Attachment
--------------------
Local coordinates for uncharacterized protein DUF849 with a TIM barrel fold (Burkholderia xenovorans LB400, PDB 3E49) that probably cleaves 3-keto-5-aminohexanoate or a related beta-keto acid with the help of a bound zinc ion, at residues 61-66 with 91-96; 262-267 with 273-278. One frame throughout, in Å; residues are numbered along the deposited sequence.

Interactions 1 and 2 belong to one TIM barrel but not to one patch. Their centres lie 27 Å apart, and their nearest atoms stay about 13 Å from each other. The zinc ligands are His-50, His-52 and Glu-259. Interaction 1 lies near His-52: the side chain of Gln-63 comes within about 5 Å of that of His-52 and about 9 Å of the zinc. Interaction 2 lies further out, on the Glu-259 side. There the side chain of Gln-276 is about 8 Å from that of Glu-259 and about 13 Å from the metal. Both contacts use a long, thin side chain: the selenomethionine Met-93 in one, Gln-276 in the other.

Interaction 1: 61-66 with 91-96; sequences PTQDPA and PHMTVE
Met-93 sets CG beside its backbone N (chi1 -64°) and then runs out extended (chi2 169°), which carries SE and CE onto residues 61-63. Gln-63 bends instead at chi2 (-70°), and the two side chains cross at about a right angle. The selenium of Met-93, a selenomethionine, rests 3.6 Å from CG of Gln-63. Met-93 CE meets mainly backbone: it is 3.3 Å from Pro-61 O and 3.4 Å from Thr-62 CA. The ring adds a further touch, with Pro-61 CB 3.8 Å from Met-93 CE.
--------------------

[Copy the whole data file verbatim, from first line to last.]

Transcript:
Local coordinates for uncharacterized protein DUF849 with a TIM barrel fold (Burkholderia xenovorans LB400, PDB 3E49) that probably cleaves 3-keto-5-aminohexanoate or a related beta-keto acid with the help of a bound zinc ion, at residues 61-66 with 91-96; 262-267 with 273-278. One frame throughout, in Å; residues are numbered along the deposited sequence.

Interactions 1 and 2 belong to one TIM barrel but not to one patch. Their centres lie 27 Å apart, and their nearest atoms stay about 13 Å from each other. The zinc ligands are His-50, His-52 and Glu-259. Interaction 1 lies near His-52: the side chain of Gln-63 comes within about 5 Å of that of His-52 and about 9 Å of the zinc. Interaction 2 lies further out, on the Glu-259 side. There the side chain of Gln-276 is about 8 Å from that of Glu-259 and about 13 Å from the metal. Both contacts use a long, thin side chain: the selenomethionine Met-93 in one, Gln-276 in the other.

Interaction 1: 61-66 with 91-96; sequences PTQDPA and PHMTVE
Met-93 sets CG beside its backbone N (chi1 -64°) and then runs out extended (chi2 169°), which carries SE and CE onto residues 61-63. Gln-63 bends instead at chi2 (-70°), and the two side chains cross at about a right angle. The selenium of Met-93, a selenomethionine, rests 3.6 Å from CG of Gln-63. Met-93 CE meets mainly backbone: it is 3.3 Å from Pro-61 O and 3.4 Å from Thr-62 CA. The ring adds a further touch, with Pro-61 CB 3.8 Å from Met-93 CE.